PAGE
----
Helping your child deal with personal loss


Be it of a family member, a caregiver or of a pet, children are mostly unable to completely comprehend the meaning of loss. But the lack of awareness of what death means in no way implies that the loss is any less difficult for a child than it is for an adult.

Most children are conscious of loss. They usually encounter the concept through stories, cartoons, jokes and TV shows. But personally experiencing loss can be a very upsetting and confusing process for children. Sometimes, therefore, parents may show a tendency to avoid talking about death to children hoping they don’t remember the turbulent times. But ignoring a confrontation is not a resolution, as children will form a lasting impression of how the situation was dealt with.

You can bring up the concept of death in everyday life by taking advantage of a less emotionally charged situation. For example on observing the death of a bird or lizard on the side of a road can be a neutral time to bring up the concept of death.

While dealing with a situation of loss, it is important to recognize that children react to loss very differently than adults. There might be feelings of guilt, anxiety, or depression more than sorrow or grief. At times children might act out their emotions while at other times they may seem completely unaffected. Play might become a defence against the hurtful feelings associated.

loss_secondFurther, the meaning associated to death will also be different for different age groups. For example, a preschooler may think of death in a limited manner, like sleeping. They might also try to ‘be-good’ to get the person back. Feelings of guilt and personal blame can be very common at this age. A school going child (age 6-12 approximately) might have a better idea about finality of death and show a range of either internalising behaviours (guilt, anxiety, physical symptoms, withdrawal) or externalising behaviours (aggression, clinginess, outbursts).

As a parent, you need to help your child express what they are feeling. By drawing and sketching exercises, reading stories that are about life and death, or having thoughtful conversations, parents can help children emote what they are experiencing. Activities like writing a letter to the person who is no more, or releasing a balloon can also be very cathartic. It is also important to explain that death is an eventuality and there is no one to blame. Expressing in a healthy manner can help prepare the child for effectively coping with difficult situations in the future as well.

Children, especially pre-pubescent aged, have a lot of questions and ask about details related to death. You need to make your child feel that you are there to talk to them. While answering questions, be cautious to be developmentally appropriate. Don’t tell the child what they can’t comprehend. Be careful while using euphemisms. If you tell the child that their loved one has fallen into ‘forever sleep’, they might feel scared of falling into such sleep. This can create bedtime problems. And it is okay not to be able to answer everything. The loss is as hurtful for you if not more. So answer what you can, but make the child feel that you are there for him/her. At times sharing your own feelings can be a good way to communicate about the loss.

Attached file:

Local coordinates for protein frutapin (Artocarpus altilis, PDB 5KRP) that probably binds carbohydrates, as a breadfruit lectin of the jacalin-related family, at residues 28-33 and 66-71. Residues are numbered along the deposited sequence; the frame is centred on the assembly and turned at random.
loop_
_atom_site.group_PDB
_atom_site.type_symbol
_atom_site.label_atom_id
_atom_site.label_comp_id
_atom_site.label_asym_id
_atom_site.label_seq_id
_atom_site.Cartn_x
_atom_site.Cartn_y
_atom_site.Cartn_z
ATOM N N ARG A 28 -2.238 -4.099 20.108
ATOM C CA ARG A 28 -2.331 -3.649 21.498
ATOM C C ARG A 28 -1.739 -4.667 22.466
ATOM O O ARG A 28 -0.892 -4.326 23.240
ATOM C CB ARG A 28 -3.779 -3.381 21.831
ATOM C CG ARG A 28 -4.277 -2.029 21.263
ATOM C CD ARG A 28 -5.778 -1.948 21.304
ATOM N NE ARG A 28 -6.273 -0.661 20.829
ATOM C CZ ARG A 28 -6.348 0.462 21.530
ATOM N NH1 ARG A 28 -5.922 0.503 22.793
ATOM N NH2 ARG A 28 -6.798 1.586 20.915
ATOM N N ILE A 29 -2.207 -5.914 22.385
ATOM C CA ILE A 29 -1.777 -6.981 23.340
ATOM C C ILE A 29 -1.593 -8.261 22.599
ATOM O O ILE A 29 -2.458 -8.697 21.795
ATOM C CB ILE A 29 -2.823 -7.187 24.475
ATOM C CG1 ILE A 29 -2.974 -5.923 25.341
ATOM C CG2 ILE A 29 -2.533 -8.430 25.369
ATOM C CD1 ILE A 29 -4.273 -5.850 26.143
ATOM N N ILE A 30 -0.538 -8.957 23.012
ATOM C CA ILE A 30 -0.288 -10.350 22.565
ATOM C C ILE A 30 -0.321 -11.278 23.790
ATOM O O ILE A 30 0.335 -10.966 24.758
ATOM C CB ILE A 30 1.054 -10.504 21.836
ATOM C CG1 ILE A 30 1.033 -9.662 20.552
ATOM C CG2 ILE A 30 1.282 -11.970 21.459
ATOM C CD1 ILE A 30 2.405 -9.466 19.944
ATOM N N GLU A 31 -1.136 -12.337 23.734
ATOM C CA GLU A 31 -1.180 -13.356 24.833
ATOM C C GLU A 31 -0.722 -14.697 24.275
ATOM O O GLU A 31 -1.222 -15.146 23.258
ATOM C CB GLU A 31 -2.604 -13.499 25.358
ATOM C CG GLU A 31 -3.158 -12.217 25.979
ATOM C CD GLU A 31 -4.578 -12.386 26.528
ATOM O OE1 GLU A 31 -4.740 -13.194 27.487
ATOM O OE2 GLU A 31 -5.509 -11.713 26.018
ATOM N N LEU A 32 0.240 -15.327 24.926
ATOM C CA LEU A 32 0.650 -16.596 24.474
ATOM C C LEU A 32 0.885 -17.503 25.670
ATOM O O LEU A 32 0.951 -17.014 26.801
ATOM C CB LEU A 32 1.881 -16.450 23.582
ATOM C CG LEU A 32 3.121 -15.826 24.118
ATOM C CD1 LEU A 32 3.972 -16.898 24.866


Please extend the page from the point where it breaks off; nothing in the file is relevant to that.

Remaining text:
There may be instances that the child misunderstands things, or even needs professional help in dealing with loss. Keep your eyes open to this. If the reactions are extremely intense or very prolonged, counselling and support services may be helpful for you and your child.

Attending a funeral can prove to be very threatening and harsh to a child. But being a part of a grieving ritual or a memorial service can help them accept and deal with the loss as adults do. So be careful and perceptive of what will help your child and not be harmful to their emotional well-being. For your well-being and for your child, try to stick to daily routines as was before the loss. Children find comfort in routines. They are predictable and give the child space away from the grief. It will also give you some time alone.

Being a parent, and going through the process of loss of a loved one yourself, can be very exhausting. You need to take care of your self first and give importance to your own grief. As a parent you need to be clear, transparent and concise. Provide a safe environment where your child feels free to express. You won’t always be able to protect your child from the agony of loss, but you can help them feel safe.




About Author

Tamanna Chhabra is a Clinical Psychologist from New Delhi. She specializes in child and adolescent mental health. Her areas of interest are effective parenting, early childhood attachment and social relations, expressive art therapies and children in difficult situations . She loves to travel and when she is not working she is exploring different cultures and cuisines.


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